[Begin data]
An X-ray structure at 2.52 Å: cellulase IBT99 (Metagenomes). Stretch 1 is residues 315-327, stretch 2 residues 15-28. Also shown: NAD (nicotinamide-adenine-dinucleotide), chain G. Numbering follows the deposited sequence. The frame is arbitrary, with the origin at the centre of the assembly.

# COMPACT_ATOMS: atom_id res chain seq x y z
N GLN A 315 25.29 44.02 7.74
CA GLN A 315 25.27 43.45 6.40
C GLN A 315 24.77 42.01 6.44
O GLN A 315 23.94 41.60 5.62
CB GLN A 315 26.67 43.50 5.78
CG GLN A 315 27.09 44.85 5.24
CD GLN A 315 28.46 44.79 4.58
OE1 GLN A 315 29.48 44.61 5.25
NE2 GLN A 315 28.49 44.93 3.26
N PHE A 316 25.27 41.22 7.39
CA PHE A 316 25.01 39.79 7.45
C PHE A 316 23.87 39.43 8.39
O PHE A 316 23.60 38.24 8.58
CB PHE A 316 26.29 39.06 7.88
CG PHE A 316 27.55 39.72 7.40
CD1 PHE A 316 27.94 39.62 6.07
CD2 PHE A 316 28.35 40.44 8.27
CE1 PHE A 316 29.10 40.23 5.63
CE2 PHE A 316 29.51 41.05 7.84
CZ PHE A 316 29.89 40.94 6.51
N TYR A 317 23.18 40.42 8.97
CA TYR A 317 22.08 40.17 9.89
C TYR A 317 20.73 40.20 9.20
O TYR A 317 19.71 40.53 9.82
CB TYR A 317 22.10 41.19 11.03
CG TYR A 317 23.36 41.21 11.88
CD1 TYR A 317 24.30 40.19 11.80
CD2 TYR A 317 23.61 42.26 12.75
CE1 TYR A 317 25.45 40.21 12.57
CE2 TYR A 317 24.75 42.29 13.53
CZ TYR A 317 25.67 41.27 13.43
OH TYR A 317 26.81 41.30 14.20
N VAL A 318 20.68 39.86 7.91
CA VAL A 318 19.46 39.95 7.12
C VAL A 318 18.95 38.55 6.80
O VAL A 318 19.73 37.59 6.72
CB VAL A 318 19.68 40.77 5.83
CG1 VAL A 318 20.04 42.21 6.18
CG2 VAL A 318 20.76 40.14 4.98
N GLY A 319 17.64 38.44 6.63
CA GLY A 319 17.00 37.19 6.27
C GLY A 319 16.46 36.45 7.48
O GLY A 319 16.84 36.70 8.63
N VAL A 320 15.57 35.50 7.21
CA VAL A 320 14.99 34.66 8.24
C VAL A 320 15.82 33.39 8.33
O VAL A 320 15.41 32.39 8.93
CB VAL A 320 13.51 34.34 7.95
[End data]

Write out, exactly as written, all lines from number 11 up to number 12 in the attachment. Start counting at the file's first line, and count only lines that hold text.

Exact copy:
NE2 GLN A 315 28.49 44.93 3.26
N PHE A 316 25.27 41.22 7.39